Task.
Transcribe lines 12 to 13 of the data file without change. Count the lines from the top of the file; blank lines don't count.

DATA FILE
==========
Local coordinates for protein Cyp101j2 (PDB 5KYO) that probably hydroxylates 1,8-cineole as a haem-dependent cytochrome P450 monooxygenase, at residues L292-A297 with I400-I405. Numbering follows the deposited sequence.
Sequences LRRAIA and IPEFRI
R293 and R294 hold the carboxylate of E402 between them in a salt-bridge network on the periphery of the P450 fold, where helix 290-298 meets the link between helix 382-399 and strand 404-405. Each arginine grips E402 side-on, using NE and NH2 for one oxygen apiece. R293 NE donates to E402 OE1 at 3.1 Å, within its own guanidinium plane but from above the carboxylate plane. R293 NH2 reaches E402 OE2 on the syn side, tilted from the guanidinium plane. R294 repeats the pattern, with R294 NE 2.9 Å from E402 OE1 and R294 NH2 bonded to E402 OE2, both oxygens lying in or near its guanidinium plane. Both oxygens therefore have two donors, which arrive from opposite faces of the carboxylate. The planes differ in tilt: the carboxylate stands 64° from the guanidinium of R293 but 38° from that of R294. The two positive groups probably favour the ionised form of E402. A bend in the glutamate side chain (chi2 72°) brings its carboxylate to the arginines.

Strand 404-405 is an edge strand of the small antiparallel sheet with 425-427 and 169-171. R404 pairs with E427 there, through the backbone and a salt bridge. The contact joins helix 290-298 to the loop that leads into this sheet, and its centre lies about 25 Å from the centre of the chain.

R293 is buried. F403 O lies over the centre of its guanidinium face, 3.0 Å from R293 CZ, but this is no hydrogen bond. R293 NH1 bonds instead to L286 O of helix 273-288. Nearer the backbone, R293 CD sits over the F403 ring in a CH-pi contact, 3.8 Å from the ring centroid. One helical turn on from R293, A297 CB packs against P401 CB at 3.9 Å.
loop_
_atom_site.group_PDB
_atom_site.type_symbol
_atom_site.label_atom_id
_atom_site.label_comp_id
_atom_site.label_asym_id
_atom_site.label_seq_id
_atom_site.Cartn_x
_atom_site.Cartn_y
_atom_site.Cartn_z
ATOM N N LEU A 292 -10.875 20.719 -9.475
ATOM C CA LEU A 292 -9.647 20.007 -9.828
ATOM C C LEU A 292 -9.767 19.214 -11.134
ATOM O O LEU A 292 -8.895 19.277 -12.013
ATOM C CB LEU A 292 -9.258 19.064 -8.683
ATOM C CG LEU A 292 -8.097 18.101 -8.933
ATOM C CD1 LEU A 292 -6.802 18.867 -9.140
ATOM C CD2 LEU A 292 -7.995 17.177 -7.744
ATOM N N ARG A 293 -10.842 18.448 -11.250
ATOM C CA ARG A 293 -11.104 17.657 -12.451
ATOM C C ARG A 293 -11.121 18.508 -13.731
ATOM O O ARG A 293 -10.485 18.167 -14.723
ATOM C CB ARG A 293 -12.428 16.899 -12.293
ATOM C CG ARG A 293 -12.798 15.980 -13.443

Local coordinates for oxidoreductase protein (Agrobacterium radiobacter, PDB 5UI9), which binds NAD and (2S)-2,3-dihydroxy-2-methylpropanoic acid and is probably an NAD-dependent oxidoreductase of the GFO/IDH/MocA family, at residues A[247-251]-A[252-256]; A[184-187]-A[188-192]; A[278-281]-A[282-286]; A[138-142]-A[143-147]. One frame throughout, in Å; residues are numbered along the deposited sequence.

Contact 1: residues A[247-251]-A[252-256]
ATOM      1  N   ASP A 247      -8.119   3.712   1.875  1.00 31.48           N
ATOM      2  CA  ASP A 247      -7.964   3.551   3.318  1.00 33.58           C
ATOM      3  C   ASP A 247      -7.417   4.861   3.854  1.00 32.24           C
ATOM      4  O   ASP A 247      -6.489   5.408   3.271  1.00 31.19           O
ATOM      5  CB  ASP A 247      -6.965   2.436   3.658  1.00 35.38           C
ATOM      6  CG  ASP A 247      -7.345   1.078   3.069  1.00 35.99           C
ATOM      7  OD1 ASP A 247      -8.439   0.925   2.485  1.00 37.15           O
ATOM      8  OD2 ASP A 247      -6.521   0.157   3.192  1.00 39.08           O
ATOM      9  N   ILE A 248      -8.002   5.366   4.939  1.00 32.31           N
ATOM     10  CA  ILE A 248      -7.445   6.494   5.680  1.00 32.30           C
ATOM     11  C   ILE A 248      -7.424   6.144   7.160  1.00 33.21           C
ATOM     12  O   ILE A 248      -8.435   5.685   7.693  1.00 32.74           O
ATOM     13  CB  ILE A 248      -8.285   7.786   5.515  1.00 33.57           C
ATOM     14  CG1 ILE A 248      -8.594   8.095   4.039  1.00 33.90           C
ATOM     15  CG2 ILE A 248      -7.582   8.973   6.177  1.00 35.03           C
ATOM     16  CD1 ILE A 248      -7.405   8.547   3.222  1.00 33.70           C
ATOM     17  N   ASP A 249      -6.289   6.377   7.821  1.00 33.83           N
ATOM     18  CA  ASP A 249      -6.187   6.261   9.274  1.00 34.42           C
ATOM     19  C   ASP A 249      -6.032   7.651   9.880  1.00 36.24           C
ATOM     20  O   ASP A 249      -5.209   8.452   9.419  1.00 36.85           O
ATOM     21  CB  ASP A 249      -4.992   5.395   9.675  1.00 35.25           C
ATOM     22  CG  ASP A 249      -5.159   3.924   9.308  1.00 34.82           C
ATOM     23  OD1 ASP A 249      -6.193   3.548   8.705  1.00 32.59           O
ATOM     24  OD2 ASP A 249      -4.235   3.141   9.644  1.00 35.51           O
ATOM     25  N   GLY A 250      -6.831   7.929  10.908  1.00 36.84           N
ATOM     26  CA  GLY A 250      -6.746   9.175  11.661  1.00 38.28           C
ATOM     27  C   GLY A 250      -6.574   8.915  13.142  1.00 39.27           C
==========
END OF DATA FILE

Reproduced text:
_atom_site.label_seq_id
_atom_site.Cartn_x